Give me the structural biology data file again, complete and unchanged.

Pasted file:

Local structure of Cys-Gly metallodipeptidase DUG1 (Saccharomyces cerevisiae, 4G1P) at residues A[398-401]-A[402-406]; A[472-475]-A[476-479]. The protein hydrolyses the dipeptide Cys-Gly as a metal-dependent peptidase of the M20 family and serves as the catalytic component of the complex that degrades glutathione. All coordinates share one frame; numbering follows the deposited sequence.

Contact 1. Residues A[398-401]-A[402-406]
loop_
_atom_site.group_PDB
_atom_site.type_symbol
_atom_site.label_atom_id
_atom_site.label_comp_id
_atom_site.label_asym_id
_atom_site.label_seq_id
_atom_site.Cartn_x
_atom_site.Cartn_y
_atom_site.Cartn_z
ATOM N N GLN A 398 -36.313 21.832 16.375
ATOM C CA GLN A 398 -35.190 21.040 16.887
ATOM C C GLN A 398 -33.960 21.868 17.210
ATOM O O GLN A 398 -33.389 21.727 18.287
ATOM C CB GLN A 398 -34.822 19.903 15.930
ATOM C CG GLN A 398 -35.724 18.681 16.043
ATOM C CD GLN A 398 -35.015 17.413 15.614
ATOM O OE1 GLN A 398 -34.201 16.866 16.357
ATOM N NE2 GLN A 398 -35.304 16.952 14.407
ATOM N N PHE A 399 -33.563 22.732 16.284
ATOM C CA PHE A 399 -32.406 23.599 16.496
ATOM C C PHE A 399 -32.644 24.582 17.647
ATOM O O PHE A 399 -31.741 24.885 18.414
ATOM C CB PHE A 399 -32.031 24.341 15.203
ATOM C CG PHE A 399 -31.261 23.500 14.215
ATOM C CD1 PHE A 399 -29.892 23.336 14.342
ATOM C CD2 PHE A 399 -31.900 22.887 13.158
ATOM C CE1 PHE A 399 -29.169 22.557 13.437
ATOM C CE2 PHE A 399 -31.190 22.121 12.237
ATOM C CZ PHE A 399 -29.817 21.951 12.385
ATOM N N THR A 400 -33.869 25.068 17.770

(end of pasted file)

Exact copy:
Local structure of Cys-Gly metallodipeptidase DUG1 (Saccharomyces cerevisiae, 4G1P) at residues A[398-401]-A[402-406]; A[472-475]-A[476-479]. The protein hydrolyses the dipeptide Cys-Gly as a metal-dependent peptidase of the M20 family and serves as the catalytic component of the complex that degrades glutathione. All coordinates share one frame; numbering follows the deposited sequence.

Contact 1. Residues A[398-401]-A[402-406]
loop_
_atom_site.group_PDB
_atom_site.type_symbol
_atom_site.label_atom_id
_atom_site.label_comp_id
_atom_site.label_asym_id
_atom_site.label_seq_id
_atom_site.Cartn_x
_atom_site.Cartn_y
_atom_site.Cartn_z
ATOM N N GLN A 398 -36.313 21.832 16.375
ATOM C CA GLN A 398 -35.190 21.040 16.887
ATOM C C GLN A 398 -33.960 21.868 17.210
ATOM O O GLN A 398 -33.389 21.727 18.287
ATOM C CB GLN A 398 -34.822 19.903 15.930
ATOM C CG GLN A 398 -35.724 18.681 16.043
ATOM C CD GLN A 398 -35.015 17.413 15.614
ATOM O OE1 GLN A 398 -34.201 16.866 16.357
ATOM N NE2 GLN A 398 -35.304 16.952 14.407
ATOM N N PHE A 399 -33.563 22.732 16.284
ATOM C CA PHE A 399 -32.406 23.599 16.496
ATOM C C PHE A 399 -32.644 24.582 17.647
ATOM O O PHE A 399 -31.741 24.885 18.414
ATOM C CB PHE A 399 -32.031 24.341 15.203
ATOM C CG PHE A 399 -31.261 23.500 14.215
ATOM C CD1 PHE A 399 -29.892 23.336 14.342
ATOM C CD2 PHE A 399 -31.900 22.887 13.158
ATOM C CE1 PHE A 399 -29.169 22.557 13.437
ATOM C CE2 PHE A 399 -31.190 22.121 12.237
ATOM C CZ PHE A 399 -29.817 21.951 12.385
ATOM N N THR A 400 -33.869 25.068 17.770